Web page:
Watch for Amazon Marketplace Rip-offs

With Amazon owning roughly half of the print book retail market, at least in the US and UK, it’s all too easy to assume that it offers good if not the best deals on printed books. Here I show how reliance on Amazon’s online store could result in you paying five times the regular cost for a book: £125 instead of £25.

I was looking for a copy of an old book about the geology of the Outer Hebrides, published by the British Geological Survey in 1992. I entered the search term ‘geology outer hebrides’ into Amazon’s advanced book search, and was disappointed to discover that it was not available new, either from Amazon itself or its Marketplace associates.


Trying that same search on the morning of 8 September, there are three Marketplace retailers offering that book, from a price of £152.60 inclusive of delivery. Thankfully when I was first looking for this book, I found a copy at around £25, and quickly snapped that up.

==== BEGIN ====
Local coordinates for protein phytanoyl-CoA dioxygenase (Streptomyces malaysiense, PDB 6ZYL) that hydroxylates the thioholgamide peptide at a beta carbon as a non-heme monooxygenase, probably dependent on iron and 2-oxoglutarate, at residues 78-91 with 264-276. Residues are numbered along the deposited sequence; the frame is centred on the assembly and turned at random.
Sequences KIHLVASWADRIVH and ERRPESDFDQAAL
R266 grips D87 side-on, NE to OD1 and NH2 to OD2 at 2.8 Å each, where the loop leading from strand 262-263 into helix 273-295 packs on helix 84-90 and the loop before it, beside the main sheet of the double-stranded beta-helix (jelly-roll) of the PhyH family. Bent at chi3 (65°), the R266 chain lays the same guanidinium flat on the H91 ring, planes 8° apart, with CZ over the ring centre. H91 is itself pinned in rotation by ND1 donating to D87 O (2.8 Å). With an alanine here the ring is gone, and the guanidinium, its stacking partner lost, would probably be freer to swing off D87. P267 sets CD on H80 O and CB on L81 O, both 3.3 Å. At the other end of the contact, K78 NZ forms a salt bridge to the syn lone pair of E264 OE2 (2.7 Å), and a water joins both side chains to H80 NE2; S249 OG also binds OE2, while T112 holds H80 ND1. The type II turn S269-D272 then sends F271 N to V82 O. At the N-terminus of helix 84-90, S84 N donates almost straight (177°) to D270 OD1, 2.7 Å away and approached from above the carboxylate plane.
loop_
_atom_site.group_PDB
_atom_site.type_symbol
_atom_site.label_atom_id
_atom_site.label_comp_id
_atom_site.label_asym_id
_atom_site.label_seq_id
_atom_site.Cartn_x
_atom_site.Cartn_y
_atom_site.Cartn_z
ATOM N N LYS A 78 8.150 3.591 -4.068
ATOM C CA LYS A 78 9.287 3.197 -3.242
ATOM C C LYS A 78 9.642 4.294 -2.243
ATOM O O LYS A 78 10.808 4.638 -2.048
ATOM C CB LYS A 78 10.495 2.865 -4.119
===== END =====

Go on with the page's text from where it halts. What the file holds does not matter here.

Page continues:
Note that Amazon itself does not list this title as being available or unavailable. Searching for it by ISBN, for example, simply returns the result that it is only available from third-party sellers. Searching for other publications by the same publisher reveals that Amazon stocks many of its books and maps, though.

While I waited for my £25 copy of this book to be delivered, I checked on the publisher’s own website, which of course has its own online shop. I was surprised to see that the book is still in print, and available from the British Geological Survey direct at a price of a mere £25.


If I didn’t have more scruples, I’d set myself up as an Amazon Marketplace retailer, buy in a copy of this book from its publisher at £25, and offer it on Amazon for a mere £100, to make £75 profit, less Amazon’s cut. Amazon Marketplace retailers do this with many books and other products. Although offering a product for sale is no guarantee of that sale, you don’t need many fools to fall for your rip-off pricing to make yourself a healthy – if ill-gotten – profit.

Some lessons, then:

  • Don’t trust Amazon to tell you if a book is still in print, and available at list price from its publisher.
  • Don’t trust the pricing of any Amazon Marketplace retailer. Many seem to be there to rip you off.
  • If you’re looking for a specialist book from a smaller publisher, in particular, check the publisher’s online store first.
  • Many retailers are obscenely greedy for profit.
  • Caveat online emptor!

Happy book-hunting!